Location: Underway to Borneo

This morning, after having the midnight to 4 am watch, I slept in until 9 am and then headed to the saloon to get some work done until lunch. After a lunch of frittata and risotto with lots of asparagus, everyone headed to class. Laurie organized a game of Pictionary as a review for the upcoming midterm exam in Oceanography. As the prize for the winning team was M&Ms, everyone took the review very seriously. This was followed by MTE, in which we began the next portion of the course; navigation. We then had an introduction to reading charts. After refreshing deck showers, most people headed back to watch to catch a nap before their next watch or studied for the upcoming OCE exam.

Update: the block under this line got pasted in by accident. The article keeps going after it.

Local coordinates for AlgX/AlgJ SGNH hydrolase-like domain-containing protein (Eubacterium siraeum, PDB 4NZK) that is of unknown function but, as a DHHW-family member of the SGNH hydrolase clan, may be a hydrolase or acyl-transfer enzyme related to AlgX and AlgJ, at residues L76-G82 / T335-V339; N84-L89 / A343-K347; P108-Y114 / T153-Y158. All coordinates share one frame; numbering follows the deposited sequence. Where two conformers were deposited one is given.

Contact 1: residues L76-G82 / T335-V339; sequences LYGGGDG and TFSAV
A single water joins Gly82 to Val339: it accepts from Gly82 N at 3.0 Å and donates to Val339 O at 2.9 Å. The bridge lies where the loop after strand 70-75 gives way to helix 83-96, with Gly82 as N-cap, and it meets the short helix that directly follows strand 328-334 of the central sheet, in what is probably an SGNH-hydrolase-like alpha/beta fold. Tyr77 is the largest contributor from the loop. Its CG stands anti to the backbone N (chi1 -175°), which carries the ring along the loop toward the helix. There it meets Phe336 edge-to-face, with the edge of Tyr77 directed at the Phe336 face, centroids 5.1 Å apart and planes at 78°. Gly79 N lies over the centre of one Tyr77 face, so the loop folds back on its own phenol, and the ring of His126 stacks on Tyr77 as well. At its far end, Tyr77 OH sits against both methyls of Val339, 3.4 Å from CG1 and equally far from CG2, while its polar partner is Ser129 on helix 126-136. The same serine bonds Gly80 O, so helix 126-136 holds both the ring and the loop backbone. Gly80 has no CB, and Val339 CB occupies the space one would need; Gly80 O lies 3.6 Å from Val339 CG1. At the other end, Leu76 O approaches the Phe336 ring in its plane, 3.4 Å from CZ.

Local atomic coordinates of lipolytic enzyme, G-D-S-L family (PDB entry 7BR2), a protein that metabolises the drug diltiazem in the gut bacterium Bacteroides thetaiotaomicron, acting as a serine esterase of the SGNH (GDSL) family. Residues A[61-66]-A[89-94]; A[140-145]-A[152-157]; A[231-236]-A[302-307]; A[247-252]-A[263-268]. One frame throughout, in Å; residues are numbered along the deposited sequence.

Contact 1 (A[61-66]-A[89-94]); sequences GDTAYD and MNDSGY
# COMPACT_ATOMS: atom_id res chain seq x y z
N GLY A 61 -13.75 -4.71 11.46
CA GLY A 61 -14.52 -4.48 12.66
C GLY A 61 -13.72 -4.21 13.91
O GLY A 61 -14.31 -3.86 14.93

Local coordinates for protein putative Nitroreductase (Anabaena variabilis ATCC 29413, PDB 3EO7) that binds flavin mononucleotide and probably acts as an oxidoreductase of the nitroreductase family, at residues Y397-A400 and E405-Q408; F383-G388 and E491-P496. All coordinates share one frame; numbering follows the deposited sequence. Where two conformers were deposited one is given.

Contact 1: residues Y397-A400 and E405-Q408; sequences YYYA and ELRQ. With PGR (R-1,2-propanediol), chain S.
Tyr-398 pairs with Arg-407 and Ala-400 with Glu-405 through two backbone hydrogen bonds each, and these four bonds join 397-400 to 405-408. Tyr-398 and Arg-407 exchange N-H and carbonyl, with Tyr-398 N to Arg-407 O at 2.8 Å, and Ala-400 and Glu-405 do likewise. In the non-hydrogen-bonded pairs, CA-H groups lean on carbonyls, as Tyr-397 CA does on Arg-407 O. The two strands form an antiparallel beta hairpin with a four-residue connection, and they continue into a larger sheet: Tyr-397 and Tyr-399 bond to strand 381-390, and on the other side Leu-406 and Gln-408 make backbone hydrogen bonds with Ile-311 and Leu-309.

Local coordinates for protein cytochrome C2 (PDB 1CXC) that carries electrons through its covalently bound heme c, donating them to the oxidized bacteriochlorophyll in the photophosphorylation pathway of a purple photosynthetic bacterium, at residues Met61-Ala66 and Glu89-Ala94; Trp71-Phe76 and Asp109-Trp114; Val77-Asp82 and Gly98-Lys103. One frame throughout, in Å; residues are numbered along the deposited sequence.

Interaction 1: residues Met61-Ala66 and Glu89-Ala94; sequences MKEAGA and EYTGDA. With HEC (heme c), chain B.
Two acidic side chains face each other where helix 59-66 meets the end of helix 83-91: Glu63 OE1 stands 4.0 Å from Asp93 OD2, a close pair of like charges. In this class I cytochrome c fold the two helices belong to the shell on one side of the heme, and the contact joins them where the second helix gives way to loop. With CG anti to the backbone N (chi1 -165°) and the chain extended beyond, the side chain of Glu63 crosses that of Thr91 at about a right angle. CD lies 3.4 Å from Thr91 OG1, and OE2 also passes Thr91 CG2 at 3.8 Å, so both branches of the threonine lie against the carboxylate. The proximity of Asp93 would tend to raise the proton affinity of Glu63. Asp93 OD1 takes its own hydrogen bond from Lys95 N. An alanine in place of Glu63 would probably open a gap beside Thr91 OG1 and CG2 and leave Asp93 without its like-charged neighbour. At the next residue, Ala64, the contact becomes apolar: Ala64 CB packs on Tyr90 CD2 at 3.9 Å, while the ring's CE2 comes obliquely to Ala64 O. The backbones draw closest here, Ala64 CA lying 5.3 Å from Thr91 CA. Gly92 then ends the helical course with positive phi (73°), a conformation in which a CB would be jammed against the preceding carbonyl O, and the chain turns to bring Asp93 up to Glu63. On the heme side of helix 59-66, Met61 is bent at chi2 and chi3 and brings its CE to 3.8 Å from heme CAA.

Morgan and Mandy were in the galley creating dinner, a meal of chicken and dumplings using Morgan’s family recipe (spoiler alert for dinner: it was delicious). Cooking went really well, and they finished early, so Mandy and I decided to do some dancing in the saloon. She and I are both glad we have each other, because we love to dance around for exercise, but we look pretty silly doing it, and it’s much more fun to look ridiculous when you have someone else looking ridiculous with you. Tonight at the squeeze, I mixed things up a little bit – I wrote everyone’s name down on my homemade catchphrase game, and each of us had to describe or act out the person who we got. The best of the evening was Guilia’s very bad English accent when she pretended to be Kris by saying, “I need my cup of tea.” We have been at sea for… actually, I am not quite sure how long. It’s amazing how the days start to meld together. One of the things I love about our lifestyle (in general on Argo, but even more so while underway) is how simple life becomes. You don’t have to worry about a commute because the average distance to where you need to go next is 30feet. You don’t have to worry about a car because the boat is taking you everywhere you need to go. At the moment, we have not a clue what is going in the world, and it is kind of refreshing to not be bombarded by news sites 24/7. We can’t check email or Facebook, and although we definitely miss being in contact with friends and family at times, it is nice to get away from technology and also realize that we can survive without consistently being connected to the internet. When you wake up in the morning, the only things you need to be concerned about are being on watch on time, keeping the boat going where it needs to safely, doing your job for the day, and keeping up with classes and coursework. Your job of the day is dictated by the job wheel – any given day you will be a chef, a deckie, a dishwasher or drier, the “headmaster,” bread maker, or skipper. You have one thing you are responsible for, and the other members of the crew take care of the rest. In doing these jobs, you also learn some new life skills. Although I bet, no one on this trip signed up for Seamester because I want to learn how to cook for 19 people! You will be amazed at the meals that your students will be able to whip up in the kitchen when they get home. Yesterday, I made eight loaves of bread (see photos from yesterday’s blog!) for our lunch of grilled cheese – something we always just buy at the store at home, we now know how to make from scratch. All of these parts of our life on board just really make you slow down, appreciate the view and the company of the people you are with, and not worry about all the little petty problems that tend to get us down in the “real world.” We definitely work hard, both physically and in our courses, but there is still a sense of calm onboard that is hard to achieve in our regular lives. I hope that I, and everyone else, are able to bring that back both awesome bread making skills and the ability not get caught up in unimportant details or technology with us when they return home. Until we reach the land of the internet and technology once again, sending lots of love to all of our family and friends reading the blogs.